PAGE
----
I have one of those scales that measures pounds the old fashioned way.  Have you ever noticed that 1 inch on that scale looks like a mile, even if it is only 10 lbs.  Losing 10 lbs. is not hard, but keeping it off is the real work.  Keeping weight off requires diligence and a change of habit.  For the last two months I have been pretty religious about getting up at 5:30 a.m. and doing a 30 minute workout.  I don’t have any exercise equipment and I am only using 5 lb. dumbbells, but it is working.  My hope is to encourage you that you can simply affect your goals with an at home exercise program that doesn’t cost a lot of $$$$.

I also use that time when I am finished working out to make a fresh glass of vegetable and fruit juice.  I absolutely love the colors of fresh juice. I posted a picture of this morning’s juice online at my blog.  The picture is straight from the juicer before I pour it into the glass for my wife and me.  The colors in fresh juice are incredibly vibrant, almost neon. The reds, the pinks, the oranges, and greens are bursting with flavor and with vitality.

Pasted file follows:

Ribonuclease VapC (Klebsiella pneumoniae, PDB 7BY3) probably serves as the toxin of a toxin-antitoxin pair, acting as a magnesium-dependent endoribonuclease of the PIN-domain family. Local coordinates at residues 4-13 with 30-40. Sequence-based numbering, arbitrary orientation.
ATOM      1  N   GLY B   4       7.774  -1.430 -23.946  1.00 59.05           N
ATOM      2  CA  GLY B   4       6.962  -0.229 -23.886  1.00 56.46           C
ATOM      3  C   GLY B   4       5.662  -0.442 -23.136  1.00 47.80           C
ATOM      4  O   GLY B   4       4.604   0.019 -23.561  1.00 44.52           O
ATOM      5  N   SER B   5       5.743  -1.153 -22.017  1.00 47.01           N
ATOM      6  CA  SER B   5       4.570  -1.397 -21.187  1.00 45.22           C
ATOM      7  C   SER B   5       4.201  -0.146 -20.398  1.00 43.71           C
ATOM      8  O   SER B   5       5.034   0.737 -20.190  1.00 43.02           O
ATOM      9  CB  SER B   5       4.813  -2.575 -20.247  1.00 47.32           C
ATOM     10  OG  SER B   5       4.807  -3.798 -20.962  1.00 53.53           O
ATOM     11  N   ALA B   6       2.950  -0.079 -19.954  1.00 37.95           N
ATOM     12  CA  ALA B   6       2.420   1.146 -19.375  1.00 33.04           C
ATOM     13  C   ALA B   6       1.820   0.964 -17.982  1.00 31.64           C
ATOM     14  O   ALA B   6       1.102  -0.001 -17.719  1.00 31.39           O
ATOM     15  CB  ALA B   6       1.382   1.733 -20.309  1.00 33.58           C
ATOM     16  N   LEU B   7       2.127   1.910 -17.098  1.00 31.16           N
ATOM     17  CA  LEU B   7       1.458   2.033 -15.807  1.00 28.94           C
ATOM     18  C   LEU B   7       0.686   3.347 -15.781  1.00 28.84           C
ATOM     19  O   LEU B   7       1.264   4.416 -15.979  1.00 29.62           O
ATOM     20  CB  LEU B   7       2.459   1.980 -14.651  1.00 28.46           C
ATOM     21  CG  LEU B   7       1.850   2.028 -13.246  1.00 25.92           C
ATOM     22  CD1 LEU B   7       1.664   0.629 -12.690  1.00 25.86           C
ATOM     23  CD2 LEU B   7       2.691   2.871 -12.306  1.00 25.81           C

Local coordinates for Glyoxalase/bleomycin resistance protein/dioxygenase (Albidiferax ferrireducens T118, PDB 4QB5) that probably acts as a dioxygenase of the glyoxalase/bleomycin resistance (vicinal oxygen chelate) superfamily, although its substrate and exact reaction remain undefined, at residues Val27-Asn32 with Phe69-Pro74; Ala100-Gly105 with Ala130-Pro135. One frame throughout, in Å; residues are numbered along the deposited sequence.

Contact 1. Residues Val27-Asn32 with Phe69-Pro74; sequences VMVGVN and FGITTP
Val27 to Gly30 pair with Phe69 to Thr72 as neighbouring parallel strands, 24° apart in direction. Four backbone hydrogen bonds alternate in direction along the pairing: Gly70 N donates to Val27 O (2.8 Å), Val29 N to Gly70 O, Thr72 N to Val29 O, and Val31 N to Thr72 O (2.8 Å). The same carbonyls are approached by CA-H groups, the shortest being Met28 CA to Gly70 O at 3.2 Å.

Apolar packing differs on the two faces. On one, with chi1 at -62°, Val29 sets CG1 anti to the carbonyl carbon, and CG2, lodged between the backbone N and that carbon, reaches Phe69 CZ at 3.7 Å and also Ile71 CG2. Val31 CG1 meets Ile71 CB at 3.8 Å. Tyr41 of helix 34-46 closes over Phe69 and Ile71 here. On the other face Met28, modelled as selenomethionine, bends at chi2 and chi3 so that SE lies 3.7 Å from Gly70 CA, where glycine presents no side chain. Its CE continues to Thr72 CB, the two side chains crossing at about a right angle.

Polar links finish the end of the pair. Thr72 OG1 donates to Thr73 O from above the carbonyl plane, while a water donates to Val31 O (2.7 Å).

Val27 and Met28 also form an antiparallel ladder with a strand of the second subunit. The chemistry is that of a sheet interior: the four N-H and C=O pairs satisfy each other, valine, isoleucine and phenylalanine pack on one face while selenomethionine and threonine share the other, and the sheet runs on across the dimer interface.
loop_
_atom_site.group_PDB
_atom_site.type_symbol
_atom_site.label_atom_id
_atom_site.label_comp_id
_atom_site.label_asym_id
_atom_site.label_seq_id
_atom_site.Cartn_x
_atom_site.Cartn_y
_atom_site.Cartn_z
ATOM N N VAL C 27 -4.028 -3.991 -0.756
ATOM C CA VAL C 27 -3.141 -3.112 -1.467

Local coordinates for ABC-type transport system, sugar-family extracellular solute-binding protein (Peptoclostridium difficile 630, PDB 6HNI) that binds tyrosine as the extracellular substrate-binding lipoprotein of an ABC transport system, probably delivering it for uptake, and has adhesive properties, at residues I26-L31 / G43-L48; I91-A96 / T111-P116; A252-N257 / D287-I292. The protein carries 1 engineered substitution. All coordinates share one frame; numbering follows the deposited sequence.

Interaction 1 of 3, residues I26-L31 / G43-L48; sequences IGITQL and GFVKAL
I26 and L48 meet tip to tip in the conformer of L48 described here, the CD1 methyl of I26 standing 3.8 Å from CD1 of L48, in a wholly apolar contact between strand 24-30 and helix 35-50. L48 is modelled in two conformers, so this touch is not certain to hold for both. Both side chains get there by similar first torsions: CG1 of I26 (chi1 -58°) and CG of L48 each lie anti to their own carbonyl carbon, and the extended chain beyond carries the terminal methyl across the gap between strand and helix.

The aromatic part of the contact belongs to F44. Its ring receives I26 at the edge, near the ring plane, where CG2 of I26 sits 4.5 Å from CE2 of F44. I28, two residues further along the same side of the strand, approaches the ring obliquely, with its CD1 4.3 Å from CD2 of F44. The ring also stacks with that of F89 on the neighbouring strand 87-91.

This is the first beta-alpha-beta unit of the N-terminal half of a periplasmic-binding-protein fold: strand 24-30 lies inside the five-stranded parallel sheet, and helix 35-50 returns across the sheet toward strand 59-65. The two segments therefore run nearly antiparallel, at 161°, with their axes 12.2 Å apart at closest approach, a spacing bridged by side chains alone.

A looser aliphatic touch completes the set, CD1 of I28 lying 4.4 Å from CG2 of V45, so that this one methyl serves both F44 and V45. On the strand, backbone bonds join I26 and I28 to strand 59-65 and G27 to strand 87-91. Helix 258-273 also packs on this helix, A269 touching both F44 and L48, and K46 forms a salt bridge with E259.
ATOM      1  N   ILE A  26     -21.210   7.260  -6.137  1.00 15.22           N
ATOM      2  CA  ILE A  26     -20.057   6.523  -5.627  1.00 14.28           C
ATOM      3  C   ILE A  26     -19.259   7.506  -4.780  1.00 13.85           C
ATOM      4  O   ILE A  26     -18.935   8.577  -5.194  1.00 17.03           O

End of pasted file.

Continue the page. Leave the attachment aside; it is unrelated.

I have had increased energy, more time on my hands and kept off a few of those pounds that tended to hang around during the holiday seasons (especially since I am a forty something now).  The nice thing is that I have gained some traction on my goals and I have measureable results to document, and more importantly to encourage me to press on.

The success I was personally feeling from juicing fresh fruits and vegetables and exercising was the inspiration for our newest “box of good” – the Juicer’s Box. The Juicer’s Box has the old standby juicing fruits and vegetables with a few weekly menu changes (to spice it up) to make about 12-14 glasses (10-12 oz.) of juice a week.